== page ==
Charles Pepys, 1st Earl of Cottenham
|The Right Honourable
The Earl of Cottenham
|Lord Cottenham wearing ceremonial robes when presiding in the House of Lords as Lord Chancellor. Detail of a painting by Charles Robert Leslie.|
16 January 1836 – 30 August 1841
|Prime Minister||The Viscount Melbourne|
|Preceded by||In commission|
|Succeeded by||The Lord Lyndhurst|
6 July 1846 – 19 June 1850
|Prime Minister||Lord John Russell|
|Preceded by||The Lord Lyndhurst|
|Succeeded by||The Lord Truro|
|Born||29 April 1781
Wimpole Street, London
|Died||29 April 1851
Pietra Santa, Lucca
|Spouse(s)||Caroline Wingfield-Baker (1801–1868)|
|Alma mater||Trinity College, Cambridge|
Background and education
Cottenham was born in London, the second son of Sir William Pepys, 1st Baronet, a master in chancery, who was descended from John Pepys, of Cottenham, Cambridgeshire, a great-uncle of Samuel Pepys the diarist. Educated at Harrow and Trinity College, Cambridge, Pepys was called to the bar, Lincoln's Inn in 1804.
Legal and political career
Practicing at the chancery bar, Cottenham's progress was slow, and it was not till twenty-two years after his call that he was made a King's Counsel. He sat in Parliament, successively, for Higham Ferrers and Malton, was appointed Solicitor General in 1834, and in the same year became Master of the Rolls. On the formation of Lord Melbourne's second administration in April 1835, the great seal was for a time in commission, but eventually Cottenham, who had been one of the commissioners, was appointed Lord Chancellor (January 1836) and was at the same time elevated to the peerage as Baron Cottenham, of Cottenham in the County of Cambridge. He held office until the defeat of the ministry in August 1841. In February 1841, at the time of the trial of Lord Cardigan for attempted murder, Cottenham claimed ill health, leaving the task of presiding as Lord High Steward to the Lord Chief Justice of the Queen's Bench, Lord Denman. In 1846 he again became Lord Chancellor in Lord John Russell's administration. His health, however, had been gradually failing, and he resigned in 1850. Shortly before his retirement, he was created Viscount Crowhurst, of Crowhurst in the County of Surrey, and Earl of Cottenham, of Cottenham in the County of Cambridge. He lived at Prospect Place, Wimbledon from 1831 to 1851. He had succeeded his elder brother as third Baronet in 1845. In 1849 he also succeeded a cousin as fourth Baronet of Juniper Hill.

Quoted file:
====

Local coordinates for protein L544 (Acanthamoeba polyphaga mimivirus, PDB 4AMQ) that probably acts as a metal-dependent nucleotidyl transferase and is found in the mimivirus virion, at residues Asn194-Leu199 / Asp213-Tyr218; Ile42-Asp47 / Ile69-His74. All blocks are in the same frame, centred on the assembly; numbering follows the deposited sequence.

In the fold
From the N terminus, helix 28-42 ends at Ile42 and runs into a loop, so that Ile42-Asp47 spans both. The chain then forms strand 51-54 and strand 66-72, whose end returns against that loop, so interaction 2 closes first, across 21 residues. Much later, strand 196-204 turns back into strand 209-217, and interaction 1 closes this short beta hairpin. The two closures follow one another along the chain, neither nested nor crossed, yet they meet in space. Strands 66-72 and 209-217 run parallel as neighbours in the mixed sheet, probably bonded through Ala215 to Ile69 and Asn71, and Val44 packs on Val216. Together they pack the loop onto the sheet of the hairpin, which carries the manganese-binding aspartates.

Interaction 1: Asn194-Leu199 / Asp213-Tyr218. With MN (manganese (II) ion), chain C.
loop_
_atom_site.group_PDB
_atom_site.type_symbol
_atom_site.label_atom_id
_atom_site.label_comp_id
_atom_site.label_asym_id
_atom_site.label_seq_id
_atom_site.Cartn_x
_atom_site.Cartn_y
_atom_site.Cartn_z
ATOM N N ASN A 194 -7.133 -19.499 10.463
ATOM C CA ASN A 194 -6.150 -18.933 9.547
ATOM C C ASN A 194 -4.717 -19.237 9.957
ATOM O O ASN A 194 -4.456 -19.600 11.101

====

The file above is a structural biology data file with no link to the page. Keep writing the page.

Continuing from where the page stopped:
Lord Cottenham married Caroline Elizabeth, daughter of William Wingfield-Baker, in 1821. They had five sons and three daughters. He died at Pietra Santa, in the duchy of Lucca, Italy, in April 1851, aged 70, and was succeeded by his eldest son, Charles. Lady Cottenham died in April 1868, aged 66. His niece Emily Pepys (1833–1887), daughter of Henry Pepys, bishop of Worcester, was a child diarist.
- Jones, Gareth H. (2004). "Pepys, Charles Christopher". Oxford Dictionary of National Biography. Oxford University Press. doi:10.1093/ref:odnb/21902.
- One or more of the preceding sentences incorporates text from a publication now in the public domain: Chisholm, Hugh, ed. (1911). "Cottenham, Charles Christopher Pepys, 1st Earl of". Encyclopædia Britannica 7 (11th ed.). Cambridge University Press. pp. 252–253. This cites:
- "Pepys, Charles Christopher (PPS797CC)". A Cambridge Alumni Database. University of Cambridge.
- Woodham-Smith, Cecil (1953, 1995). The Reason Why. Smithmark. p. 77.
- Hansard 1803–2005: contributions in Parliament by the Earl of Cottenham